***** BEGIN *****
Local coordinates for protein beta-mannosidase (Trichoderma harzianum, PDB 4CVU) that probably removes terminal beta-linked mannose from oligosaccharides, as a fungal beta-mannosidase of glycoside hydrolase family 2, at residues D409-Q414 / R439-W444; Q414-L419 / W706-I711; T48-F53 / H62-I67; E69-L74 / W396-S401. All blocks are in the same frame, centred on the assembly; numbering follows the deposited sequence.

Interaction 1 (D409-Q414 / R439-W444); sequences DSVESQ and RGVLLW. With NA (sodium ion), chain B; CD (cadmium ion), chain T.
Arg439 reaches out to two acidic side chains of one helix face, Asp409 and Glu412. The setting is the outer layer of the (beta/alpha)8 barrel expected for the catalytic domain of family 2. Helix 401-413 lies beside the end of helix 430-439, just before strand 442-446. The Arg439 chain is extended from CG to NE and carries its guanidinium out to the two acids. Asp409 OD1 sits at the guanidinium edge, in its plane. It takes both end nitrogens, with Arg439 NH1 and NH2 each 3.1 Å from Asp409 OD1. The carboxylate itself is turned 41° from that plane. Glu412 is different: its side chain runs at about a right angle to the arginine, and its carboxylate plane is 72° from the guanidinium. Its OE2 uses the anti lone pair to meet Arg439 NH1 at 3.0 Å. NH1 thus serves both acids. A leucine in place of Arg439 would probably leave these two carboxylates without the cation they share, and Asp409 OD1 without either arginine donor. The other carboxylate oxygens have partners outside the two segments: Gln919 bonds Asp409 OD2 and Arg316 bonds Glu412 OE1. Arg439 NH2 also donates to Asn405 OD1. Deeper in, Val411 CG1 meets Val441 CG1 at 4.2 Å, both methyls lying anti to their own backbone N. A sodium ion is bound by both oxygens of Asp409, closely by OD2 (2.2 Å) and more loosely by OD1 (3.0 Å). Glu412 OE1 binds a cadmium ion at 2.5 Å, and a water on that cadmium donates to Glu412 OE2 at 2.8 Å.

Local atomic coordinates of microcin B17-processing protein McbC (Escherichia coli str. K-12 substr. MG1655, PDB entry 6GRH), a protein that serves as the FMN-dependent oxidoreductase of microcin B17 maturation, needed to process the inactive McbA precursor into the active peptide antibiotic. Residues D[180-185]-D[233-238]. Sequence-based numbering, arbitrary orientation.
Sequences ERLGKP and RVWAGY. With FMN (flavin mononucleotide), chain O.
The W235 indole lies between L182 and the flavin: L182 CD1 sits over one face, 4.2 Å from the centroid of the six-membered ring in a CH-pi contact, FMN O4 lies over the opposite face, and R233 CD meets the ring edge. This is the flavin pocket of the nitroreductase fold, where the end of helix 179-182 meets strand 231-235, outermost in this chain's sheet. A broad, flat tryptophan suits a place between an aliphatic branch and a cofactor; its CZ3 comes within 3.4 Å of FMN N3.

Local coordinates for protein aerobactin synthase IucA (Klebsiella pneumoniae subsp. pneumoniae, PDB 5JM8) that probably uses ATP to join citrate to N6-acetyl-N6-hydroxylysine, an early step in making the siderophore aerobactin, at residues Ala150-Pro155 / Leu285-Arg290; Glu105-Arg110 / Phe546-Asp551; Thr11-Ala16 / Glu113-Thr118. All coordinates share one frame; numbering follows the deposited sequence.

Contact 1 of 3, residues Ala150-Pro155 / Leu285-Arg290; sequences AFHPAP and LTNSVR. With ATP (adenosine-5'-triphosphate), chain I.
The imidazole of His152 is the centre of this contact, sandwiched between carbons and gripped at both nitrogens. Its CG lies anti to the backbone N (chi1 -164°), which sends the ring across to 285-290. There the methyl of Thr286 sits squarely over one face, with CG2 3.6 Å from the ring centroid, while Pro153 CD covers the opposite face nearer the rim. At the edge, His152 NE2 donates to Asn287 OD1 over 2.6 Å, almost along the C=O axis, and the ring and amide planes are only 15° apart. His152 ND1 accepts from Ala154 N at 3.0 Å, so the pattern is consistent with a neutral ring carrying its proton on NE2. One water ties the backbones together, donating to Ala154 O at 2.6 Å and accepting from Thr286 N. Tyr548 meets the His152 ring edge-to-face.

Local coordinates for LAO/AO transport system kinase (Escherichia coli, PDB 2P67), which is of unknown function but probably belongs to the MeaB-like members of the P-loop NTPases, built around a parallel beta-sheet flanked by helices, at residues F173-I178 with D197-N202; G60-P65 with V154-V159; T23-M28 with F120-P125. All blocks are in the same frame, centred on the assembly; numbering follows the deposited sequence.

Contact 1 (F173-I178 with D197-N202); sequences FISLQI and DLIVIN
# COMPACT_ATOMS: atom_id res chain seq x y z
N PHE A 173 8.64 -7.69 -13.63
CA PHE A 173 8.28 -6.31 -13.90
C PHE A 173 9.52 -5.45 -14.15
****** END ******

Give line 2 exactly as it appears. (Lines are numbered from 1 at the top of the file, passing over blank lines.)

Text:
Interaction 1 (D409-Q414 / R439-W444); sequences DSVESQ and RGVLLW. With NA (sodium ion), chain B; CD (cadmium ion), chain T.